August 1970, summer holiday in Cornwall, halcyon days in a caravan on Perranporth beach, endless days of sun and a society that cared not for any sort of health and/or safety procedures, whatsoever.
The days when smokers could smoke anywhere, because everyone smoked.
The days when no-one wore seatbelts in cars, because there were no seat belts in cars.
The days when parents went to work and locked their kids out of the house, because kids just played out, thats all.
August 1970, halcyon days.
Nowhere is this exemplified more than during the family holidays, specifically the holidays to Cornwall and in particular the daily lunchtime visit to the pub by our parents.
Those were the days of summers past, the days when the sun shone all day and us young kids ran around the beach with a distinct lack of sun block or indeed any sort of protection from the sun at all, in and out of the sea that may or may not have had the obligatory student lifeguard snoozing on duty, the days when we played with inflatable li-lo’s or one year a small inflatable dingy, sailing the Atlantic rollers right around the headland with no heed to the tide.
While our parents had a skinful and a nice ploughmans lunch in a nearby pub.
Halcyon days of carefree parenting and “learning by mistake” rather than “learn by government decree”.
For instance on the Perranporth holiday we’d arrive on the beach at around 9am, the sun already causing yesterdays burns to itch on the skin and somewhere on that huge 2 mile long beach that is backed by towering sand dunes, we’d find a hole in a dune for our party of eight and stake our claim.
The dunes were interspersed with footpaths of beaten down spiky grass that could slash bare feet like razors and pocked by large and small craters of sand, some of which could be a dozen or so feet deep, “right sun traps” as my dad would declare, he of the skin of brown leather that simply refused to be burned at all, even by blow torch, our dad would pick the most suitable sand dune for our daily camp on the beach and after a half hour of trudging up and down hills of sand we’d finally, exhausted, dump our assorted bundles of clothing, inflatable rafts and bags of stuff-that-mothers-bring and flop to the sand to burn once more.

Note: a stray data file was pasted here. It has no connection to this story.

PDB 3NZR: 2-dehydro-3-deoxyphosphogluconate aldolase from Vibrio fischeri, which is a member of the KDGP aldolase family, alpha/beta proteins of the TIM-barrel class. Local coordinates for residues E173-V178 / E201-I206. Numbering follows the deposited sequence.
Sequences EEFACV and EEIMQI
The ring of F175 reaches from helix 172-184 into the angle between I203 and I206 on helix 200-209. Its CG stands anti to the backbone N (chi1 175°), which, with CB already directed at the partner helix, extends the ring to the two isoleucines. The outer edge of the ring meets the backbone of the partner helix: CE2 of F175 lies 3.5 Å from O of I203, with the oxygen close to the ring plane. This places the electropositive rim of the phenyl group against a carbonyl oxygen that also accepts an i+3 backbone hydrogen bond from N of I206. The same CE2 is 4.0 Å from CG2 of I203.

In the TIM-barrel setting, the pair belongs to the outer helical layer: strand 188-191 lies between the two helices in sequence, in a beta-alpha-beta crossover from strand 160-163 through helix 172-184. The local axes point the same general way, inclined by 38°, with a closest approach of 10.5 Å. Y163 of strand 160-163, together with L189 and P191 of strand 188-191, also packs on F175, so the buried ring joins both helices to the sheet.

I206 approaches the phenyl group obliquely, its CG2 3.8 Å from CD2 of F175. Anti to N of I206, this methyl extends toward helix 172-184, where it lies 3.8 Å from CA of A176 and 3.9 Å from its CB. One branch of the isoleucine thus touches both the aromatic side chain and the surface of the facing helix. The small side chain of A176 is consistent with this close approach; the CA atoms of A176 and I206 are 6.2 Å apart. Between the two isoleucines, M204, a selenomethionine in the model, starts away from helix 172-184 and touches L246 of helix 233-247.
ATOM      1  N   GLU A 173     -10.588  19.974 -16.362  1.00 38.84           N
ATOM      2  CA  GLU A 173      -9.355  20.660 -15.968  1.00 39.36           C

By noon our dad and Ralph would be “gagging for a pint kid” and they’d hover around the edge of the dune gazing into the distance where the pub would be opening up for the day, its fresh delivery of cheese, pickle and bread rolls ensuring that another couple of thousand “ploughmans lunch” dinners would sate the appetite of the hordes of parents who abandoned their kinder in the dunes every lunchtime.
And so our parents left us, us and a thousand other kids, each in their personal dune, each waiting for their parents return in a couple of hours with food and drink consisting of a small bottle of Coke and a Mars bar.
We lived on small bottles of Coke and Mars bars during those long summer holidays and we sat and burned in sand dunes all through the mid-day heat until the pub closed at 2pm and a couple of thousand drunken parents tried to find their sand dune and their offspring once more – by the time they did your Coke would be warm and your Mars bar melted and your parents would often find you by the simple method of drunken falling into enough sand holes to eventually, and accidentally find yours.
Halcyon days of parental irresponsibility, because everyone did it, no kids were harmed during the making of this story.